It didn’t take more than one semester at Cornell for me to realize how extremely competitive we all are with each other, but not in the conventional sense. What seems like the standard grappling for achievement is only our brand of competition at its surface. Each of us strives to be the one who is doing, or rather, struggling the most. Who pulls the most all-nighters, takes the most credits, has the most prelims lined up for next week and won’t let you forget any of it. When you complain about trudging through the unending daily tasks, you are the jaded, quintessential Cornell student in all his or her glory.
Ironically, commenting on how unhealthily stressed out we are actually works to improve our psychological well-being. We feel more socially connected to everyone involved in our university lives, from the entire student body all the way down to our major, dorm, and/or our club-specific friend groups; masochism dominates throughout. For me, it was my hall in Clara Dickson, almost exclusively occupied by computer science majors that contentedly labored together through Discrete Structures, Functional Programming and ‘R’ (whatever that is). Although some of these tech geniuses became my closest friends freshman year, I still felt somewhat isolated when I was with them, and it wasn’t due to my embarrassingly minimal amount of coding knowledge.
I, and a number of LGBT Cornellians, have struggled with the idea of coming out to our friends. The fear is not of outright rejection but rather of disconnection: knowing that sharing a fact about yourself could cause them to see you as someone fundamentally different from who they have known, or just assumed you to be. A closeted person can go to great lengths to avoid being outed, and as a result, the distance between public identity and private identity continues to widen; the desire to be oneself grows stronger.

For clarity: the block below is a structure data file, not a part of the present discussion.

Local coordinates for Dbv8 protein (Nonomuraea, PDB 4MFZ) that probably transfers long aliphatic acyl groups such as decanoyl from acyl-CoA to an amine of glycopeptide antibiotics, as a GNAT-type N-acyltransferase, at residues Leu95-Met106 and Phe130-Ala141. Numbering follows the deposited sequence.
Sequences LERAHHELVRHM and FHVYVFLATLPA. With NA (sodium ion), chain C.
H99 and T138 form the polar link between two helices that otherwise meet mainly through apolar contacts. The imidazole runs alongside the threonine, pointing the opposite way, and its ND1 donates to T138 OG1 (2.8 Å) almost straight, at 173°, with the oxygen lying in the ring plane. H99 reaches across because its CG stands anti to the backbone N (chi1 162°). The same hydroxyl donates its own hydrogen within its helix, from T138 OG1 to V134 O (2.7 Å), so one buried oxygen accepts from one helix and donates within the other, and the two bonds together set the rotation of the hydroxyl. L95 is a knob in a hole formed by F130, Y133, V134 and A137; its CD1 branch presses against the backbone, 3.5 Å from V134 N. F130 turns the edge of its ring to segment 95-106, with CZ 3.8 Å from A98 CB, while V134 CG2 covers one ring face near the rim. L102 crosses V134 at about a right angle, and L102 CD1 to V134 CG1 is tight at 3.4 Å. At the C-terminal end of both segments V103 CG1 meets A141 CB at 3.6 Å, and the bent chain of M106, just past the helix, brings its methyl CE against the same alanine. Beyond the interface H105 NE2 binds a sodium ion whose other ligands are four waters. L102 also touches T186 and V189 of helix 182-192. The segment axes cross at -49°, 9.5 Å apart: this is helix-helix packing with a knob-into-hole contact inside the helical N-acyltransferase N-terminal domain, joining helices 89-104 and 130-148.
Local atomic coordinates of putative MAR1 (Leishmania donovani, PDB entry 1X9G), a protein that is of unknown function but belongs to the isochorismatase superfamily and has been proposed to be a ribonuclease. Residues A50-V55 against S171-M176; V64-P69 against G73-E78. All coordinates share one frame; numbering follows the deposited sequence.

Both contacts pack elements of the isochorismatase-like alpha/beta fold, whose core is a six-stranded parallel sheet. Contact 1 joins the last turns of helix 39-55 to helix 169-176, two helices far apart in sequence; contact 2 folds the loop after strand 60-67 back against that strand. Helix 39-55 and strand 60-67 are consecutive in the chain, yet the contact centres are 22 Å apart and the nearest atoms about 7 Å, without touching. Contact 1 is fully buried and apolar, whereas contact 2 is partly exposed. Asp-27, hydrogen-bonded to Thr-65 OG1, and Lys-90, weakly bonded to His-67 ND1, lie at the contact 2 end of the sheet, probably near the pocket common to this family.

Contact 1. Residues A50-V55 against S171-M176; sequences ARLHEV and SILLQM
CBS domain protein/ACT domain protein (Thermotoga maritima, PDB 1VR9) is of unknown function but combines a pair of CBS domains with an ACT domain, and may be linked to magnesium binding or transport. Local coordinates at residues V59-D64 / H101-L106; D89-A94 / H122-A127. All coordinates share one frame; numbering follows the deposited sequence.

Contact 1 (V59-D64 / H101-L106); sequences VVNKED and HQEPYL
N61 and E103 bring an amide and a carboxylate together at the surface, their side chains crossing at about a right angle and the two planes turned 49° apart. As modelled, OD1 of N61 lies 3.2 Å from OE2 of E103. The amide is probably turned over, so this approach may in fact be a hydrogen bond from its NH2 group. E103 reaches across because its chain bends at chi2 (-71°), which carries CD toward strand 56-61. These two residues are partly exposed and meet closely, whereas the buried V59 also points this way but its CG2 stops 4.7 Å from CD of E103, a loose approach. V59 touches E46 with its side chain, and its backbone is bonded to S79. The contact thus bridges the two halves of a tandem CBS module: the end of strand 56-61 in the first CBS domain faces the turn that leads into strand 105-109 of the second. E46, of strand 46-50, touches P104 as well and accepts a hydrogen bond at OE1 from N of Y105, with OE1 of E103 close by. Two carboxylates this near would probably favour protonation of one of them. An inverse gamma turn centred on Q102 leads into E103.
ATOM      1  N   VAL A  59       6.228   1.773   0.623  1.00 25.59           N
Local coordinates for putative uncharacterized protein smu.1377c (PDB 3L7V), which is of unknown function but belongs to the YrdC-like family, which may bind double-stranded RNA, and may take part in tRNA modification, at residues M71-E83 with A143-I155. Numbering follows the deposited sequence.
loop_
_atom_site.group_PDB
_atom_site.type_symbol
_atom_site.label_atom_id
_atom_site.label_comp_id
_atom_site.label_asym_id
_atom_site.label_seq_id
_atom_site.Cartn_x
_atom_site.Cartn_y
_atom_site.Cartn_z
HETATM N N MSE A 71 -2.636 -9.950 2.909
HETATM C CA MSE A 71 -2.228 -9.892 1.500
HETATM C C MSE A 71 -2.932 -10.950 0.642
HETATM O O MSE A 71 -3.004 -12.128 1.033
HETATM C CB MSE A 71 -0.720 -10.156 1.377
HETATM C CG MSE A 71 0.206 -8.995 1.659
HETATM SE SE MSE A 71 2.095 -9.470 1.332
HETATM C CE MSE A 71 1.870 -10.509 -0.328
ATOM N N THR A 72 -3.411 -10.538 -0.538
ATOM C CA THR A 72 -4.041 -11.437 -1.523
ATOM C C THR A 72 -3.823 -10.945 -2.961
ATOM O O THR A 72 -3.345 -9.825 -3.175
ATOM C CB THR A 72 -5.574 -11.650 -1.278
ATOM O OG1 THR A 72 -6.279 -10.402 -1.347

Resources at Cornell target this need by offering tight-knit communities, bonded by an identity that makes some of us insecure. They are stocked with welcoming atmospheres, nonjudgmental, confidential discussions, and understanding fellow students, peers that can be just a little too willing to “relate.” A quick visit to the LGBT resource webpage can direct you to dozens of ultra-specific groups on campus — the more identifiable, the better. One example: For the male student who is gay, who is black and/or white, who is in a relationship with someone of a different race, the National Association of Black and White Men Together is an option.
Fragmentation into increasingly personal groups, however, is not the way to go; it sends the message that we can only hope to find quality relationships with others “just like us” after coming out, defeating the value of diversity that these organizations try to project. We are thereby implicitly instructed to retreat into sheltered companionship, and to move away from the rest of the judgmental world, only allowed to fully express ourselves when amongst people of the same expressions. LGBT students can become overly dependent on these groups, and consequently less integrated into the University at large. This sentiment can explain the unwillingness of transgender women, for example, to appear in the Vagina Monologues production this past March, for risk of making themselves visible at the most anticipated event on campus of the year.
To provide support more effectively, the focus needs to shift from sequestering the LGBT community into closed-off groups to encouraging open, widespread LGBT awareness throughout the entire campus. Cornell as a whole needs to be a “safe place,” a place where LGBT students and heterosexual, cis-gendered students can have meaningful discourse about the identities that make them who they are. In this type of environment, students who are “in the closet” can gain more self-acceptance and may even begin to feel comfortable enough to come out. They could have the foresight that friendships don’t have to be strained, as opposed to facing uncertainty. To Cornell’s credit, this perspective is not utterly neglected. There is an Ally Support link on the LGBT resource webpage, but it only offers a definition of what an ally is (heterosexual people who are supporters and defenders of the LGBT community) and a few documents informing the potential ally of why their advocacy is valued, as compared to the subsequent attempt to categorize all possible combinations of sexual, gender, racial, and religious identity. It’s obvious there is still plenty of room for change.
The essential goal is to recognize similarities and embrace differences. Ultimately, LGBT resources should be framed as a Pride parade: Neon colors from different corners of the color spectrum bursting everywhere. Each color represents a different sect of the community, mixed together to illustrate tolerance and solidarity. There’s a reason the symbol of the movement is a rainbow; a rainbow in which red (or carnelian) and white will always represent the quintessential, overtaxed, burnt-out Cornell student — gay or straight.
Narayan Reddy is a junior in the College of Arts and Sciences. He can be reached at firstname.lastname@example.org. Reddy Set Go appears alternating Mondays this semester.